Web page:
My aunt (moms sister) suffers from blood clots, however neither my mom or my sister tested positive..is there any chance I will get them? I get my blood test results in one week, but does anyone know? Is there an inheritance pattern?

    • ANSWER:
      The majority of blood clots are not related to inherited conditions. There are some rare genetic disorders that predispose a person to develop blood clots, such as Factor V Leiden deficiency, Protein C or S deficiency, etc. People with these genetic conditions usually have a very strong family history of blood clots and have multiple family members with blood clots. A blood clot only in your aunt is not considered to be a family history and it is extremely unlikely that you would have one of these genetic conditions. Most likely your aunt developed the blood clot for other reasons. Other things that can increase the risk of blood clots include immobility, cancer, surgery, trauma, estrogen use and smoking. Your risk of developing a blood clot is likely similar to the general population. If you smoke or use birth control pills then your risk would be slightly higher. Doctor’s usually do not test for the genetic conditions unless someone has already developed a blood clot or sometimes if there is a very strong family history of blood clots.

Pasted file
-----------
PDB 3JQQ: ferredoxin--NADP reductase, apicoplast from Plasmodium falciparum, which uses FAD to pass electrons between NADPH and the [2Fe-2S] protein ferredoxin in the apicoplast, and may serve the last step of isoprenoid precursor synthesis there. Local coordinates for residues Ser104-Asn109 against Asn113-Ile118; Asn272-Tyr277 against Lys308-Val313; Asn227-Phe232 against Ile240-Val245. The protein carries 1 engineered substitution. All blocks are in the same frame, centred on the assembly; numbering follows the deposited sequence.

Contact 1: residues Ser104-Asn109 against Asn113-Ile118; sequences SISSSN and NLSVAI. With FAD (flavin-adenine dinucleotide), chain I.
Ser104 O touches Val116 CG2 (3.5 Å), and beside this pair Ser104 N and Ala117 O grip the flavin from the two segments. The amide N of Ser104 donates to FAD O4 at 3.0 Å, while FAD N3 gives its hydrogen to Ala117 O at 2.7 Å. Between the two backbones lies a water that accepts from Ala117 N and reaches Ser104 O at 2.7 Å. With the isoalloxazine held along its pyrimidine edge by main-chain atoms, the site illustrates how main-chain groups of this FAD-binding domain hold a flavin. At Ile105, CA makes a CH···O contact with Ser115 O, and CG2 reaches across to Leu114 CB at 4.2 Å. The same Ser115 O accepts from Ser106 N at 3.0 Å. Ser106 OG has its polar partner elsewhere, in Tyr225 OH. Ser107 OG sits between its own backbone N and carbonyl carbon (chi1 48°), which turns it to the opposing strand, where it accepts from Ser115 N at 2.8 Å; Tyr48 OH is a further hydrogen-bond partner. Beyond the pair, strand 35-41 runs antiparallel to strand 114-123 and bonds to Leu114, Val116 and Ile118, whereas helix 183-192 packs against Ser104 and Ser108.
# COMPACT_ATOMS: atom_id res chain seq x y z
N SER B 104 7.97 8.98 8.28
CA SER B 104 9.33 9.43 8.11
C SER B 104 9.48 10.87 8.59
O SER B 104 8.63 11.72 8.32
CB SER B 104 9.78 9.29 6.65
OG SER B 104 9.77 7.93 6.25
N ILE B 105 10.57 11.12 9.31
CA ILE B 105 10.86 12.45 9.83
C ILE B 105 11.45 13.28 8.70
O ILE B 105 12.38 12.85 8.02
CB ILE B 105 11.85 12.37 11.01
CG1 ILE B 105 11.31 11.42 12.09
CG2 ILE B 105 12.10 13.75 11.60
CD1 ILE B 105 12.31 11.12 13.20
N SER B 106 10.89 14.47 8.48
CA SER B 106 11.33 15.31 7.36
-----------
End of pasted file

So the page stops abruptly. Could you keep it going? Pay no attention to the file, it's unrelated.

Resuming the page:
18. QUESTION:
    Does anal fissure leads to rectal or blood cancer ?
    I have anal fissure and it is rare. I have this problem only when i am in improper diet . Now my doubt is whether this leads to any cancer.

    • ANSWER:
      No it does not lead to cancer or blood cancer.
      It is curable,just consult colorectal surgeon.

  19. QUESTION:
    Can cancer be detected in prenatal blood tests?
    How is cancer detected? I have a family friend who only found out 2 months ago and is already in a hospice?
    During pregnancy, can this be detected as well?

    • ANSWER:
      Blood tests, radiological screenings (like x-rays, pet scans, ct scans, and MRI), colonoscopy, endoscopy, and biopsies are all methods that doctors use to determine when a patient has cancer. These tests are often done after a patient detects symptoms (finds a lump, develops a cough that won't go away, pain, or unexplained weight loss.) Cancer is extremely rare in newborns and is not routinely screened for.